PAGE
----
How to Improve Indoor Air Quality in Your Office
On average, persons who work in an office will spend a third or more of their lives in that environment. The nature of office work means that employees there will have limited opportunities to get outside where the air is fresher or change locations where the environment will be different. For the sake of employee health and comfort, it is important to improve indoor air quality in the office whenever possible.
What is Indoor Air Quality?
Indoor air quality refers to the freshness and cleanliness of the air in an indoor environment. High-quality indoor air will be:
- Free of airborne contaminants and particulates such as dust, pollen, mold spores, fibers, and similar material.
- Free of unpleasant fumes and odors that can irritate eyes and respiratory systems, cause physical illness, or (in the case of carbon monoxide) seriously harm health or cause death.
- Free of bacteria, viruses, germs, and microorganisms that can cause disease or physical reactions.
While it is not likely that all contaminants can be removed from the air in a typical office environment, steps can be taken to significantly reduce them and make the office area more pleasant and less likely to produce discomfort and spread disease.
Why Be Concerned with Indoor Air Quality?
If office indoor air quality is poor, those who work in that office will be exposed to it for several hours a day. This can have a significant effect on both the health and comfort of the people who work in your office. Employee productivity can be reduced by illness, discomfort, or respiratory issues caused or exacerbated by poor indoor air quality.
Absenteeism could increase because of illness or unwillingness to be exposed to the contaminants in the office. In the most serious cases, employee health and comfort could be compromised significantly enough to trigger lawsuits or the involvement of regulatory agencies.
Sources of Poor Indoor Air Quality
To improve indoor air quality, it’s necessary to identify the source of contaminants in the air. Some of the more common sources of poor indoor air quality include:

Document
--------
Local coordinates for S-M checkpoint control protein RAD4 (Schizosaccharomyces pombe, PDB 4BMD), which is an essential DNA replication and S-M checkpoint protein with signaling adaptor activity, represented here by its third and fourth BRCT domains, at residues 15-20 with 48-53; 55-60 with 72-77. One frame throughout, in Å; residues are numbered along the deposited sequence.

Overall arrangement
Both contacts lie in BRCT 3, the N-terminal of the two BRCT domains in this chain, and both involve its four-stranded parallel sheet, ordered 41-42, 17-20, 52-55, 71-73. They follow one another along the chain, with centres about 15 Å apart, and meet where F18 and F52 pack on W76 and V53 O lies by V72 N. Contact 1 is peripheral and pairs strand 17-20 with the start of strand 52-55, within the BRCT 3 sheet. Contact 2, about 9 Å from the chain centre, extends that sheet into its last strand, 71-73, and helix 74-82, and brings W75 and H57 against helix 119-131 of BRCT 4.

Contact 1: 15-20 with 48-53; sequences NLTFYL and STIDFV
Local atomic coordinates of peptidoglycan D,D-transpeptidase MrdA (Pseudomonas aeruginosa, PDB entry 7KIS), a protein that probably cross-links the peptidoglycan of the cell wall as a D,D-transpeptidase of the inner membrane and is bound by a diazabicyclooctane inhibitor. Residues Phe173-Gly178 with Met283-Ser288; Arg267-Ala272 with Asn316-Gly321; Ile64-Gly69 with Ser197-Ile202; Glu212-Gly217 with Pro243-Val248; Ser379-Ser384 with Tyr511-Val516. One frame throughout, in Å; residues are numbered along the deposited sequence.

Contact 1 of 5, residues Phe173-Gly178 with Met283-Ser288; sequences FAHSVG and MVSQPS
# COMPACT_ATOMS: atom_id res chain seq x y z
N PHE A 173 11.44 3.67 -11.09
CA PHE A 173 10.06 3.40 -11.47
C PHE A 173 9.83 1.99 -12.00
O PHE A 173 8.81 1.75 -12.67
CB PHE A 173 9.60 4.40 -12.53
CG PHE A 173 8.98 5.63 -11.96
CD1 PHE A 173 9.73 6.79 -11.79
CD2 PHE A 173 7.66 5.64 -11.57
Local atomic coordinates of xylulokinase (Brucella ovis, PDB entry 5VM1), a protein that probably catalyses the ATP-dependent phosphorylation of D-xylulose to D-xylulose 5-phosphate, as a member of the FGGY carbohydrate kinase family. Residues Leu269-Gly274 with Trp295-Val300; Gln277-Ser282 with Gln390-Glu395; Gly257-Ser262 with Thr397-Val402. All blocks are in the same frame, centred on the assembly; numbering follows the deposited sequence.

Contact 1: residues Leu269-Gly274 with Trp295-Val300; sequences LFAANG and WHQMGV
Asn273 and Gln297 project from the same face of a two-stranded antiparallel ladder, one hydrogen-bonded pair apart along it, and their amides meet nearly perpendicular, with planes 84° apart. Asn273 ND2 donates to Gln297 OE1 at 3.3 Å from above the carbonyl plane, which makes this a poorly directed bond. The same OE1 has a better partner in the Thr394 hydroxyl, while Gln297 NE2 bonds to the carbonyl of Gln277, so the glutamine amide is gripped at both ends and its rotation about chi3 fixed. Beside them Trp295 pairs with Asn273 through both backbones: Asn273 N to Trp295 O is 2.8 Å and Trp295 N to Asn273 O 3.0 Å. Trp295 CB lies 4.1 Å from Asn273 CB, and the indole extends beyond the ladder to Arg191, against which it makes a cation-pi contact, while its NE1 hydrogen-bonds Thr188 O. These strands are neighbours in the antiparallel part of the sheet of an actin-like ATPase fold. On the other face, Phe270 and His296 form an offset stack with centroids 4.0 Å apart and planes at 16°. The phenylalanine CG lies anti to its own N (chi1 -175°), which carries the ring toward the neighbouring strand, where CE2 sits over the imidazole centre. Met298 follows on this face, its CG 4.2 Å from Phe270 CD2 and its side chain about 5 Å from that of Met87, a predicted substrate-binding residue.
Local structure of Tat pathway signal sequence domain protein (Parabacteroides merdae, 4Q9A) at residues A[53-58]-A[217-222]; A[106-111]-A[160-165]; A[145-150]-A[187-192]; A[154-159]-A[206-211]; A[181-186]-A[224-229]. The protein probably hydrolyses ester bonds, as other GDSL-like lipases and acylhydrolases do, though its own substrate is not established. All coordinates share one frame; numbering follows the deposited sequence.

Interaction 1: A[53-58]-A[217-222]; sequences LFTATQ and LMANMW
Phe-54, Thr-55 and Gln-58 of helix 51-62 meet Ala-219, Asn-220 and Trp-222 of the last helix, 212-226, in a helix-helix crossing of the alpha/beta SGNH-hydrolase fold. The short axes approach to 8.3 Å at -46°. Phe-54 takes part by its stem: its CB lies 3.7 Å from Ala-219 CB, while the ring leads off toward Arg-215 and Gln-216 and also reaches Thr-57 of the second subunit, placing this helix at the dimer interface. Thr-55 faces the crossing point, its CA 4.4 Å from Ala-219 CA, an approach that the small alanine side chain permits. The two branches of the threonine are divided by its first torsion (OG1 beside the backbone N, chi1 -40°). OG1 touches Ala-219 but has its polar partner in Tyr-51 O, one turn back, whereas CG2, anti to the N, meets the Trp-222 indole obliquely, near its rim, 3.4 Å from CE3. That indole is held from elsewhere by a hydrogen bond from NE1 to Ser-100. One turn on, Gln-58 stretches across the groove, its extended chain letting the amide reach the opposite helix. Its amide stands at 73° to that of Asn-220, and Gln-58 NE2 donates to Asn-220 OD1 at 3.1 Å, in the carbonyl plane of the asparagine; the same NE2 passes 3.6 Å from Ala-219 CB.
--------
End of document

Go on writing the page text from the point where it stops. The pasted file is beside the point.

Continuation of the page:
- Dust and other particulates produced from indoor construction or renovation.
- Odors produced by equipment, cleaning solutions, trash, or industrial processes.
- Accumulated dust from inadequate cleaning.
- Perfumes, colognes, or cosmetics worn by office colleagues.
- Tobacco smoke.
- Infiltration of odors, fumes, smoke, or particulates from activities occurring outside your office, such as construction, remodeling, road resurfacing, or material burning.
Ways to Improve Indoor Air Quality in the Office
You can improve indoor air quality in your office by taking some or all of the following steps:
- Remove the source: Get rid of trash or other material that could produce odors. Use cleaning products that have the least amount of odor possible. Store cleaning products or other strong materials properly and in well-sealed containers. Prohibit smoking and establish office policies on the wearing of perfumes and colognes. Avoid running fuel-powered equipment that could produce dangerous carbon monoxide.
- Change HVAC system air filters: Put clean air filters in the heating or cooling system. The HVAC system is an important component for indoor air filtration but must have clean filters installed to be effective.
- Increase ventilation: Increase the amount of air circulation and ventilation inside your office. This will help remove particulates and odors while bringing in a constant supply of fresh outdoor air.
- Install air filtration equipment: Air filtration or cleaning equipment installed alongside your furnace or air conditioner can improve indoor air quality by adding more powerful and effective filtration to the air moving through the HVAC system.
- Add some plants: Plants and related indoor vegetation can help clean and freshen the air inside your office.
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